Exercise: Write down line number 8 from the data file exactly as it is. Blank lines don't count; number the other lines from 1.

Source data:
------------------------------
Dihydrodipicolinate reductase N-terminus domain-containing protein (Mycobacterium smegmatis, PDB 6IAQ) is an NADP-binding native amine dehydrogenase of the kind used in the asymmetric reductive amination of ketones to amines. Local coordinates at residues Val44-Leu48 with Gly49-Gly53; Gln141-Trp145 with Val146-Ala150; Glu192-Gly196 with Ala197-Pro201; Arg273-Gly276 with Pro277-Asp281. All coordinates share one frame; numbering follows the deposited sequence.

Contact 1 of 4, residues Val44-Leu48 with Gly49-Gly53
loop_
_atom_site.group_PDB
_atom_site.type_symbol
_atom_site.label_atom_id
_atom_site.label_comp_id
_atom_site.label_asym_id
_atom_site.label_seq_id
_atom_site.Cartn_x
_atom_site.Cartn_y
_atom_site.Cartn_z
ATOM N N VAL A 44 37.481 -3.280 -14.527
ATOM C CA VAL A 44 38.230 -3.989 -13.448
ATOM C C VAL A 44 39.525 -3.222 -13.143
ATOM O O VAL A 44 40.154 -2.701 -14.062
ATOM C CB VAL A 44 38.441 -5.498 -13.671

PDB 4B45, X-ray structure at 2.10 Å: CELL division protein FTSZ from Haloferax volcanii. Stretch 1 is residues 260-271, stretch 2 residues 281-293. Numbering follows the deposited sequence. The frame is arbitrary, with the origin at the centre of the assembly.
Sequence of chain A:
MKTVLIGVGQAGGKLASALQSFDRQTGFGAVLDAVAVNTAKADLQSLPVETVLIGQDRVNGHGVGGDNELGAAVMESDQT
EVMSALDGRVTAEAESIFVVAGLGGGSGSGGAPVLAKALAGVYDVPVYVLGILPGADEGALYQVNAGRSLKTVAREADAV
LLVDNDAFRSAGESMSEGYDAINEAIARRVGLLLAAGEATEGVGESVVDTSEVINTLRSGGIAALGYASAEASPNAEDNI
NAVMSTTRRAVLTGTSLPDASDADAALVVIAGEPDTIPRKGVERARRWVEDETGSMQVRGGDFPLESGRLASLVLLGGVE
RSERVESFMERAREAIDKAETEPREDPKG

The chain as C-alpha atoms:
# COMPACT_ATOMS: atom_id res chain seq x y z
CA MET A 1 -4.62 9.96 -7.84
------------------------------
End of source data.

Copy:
_atom_site.label_asym_id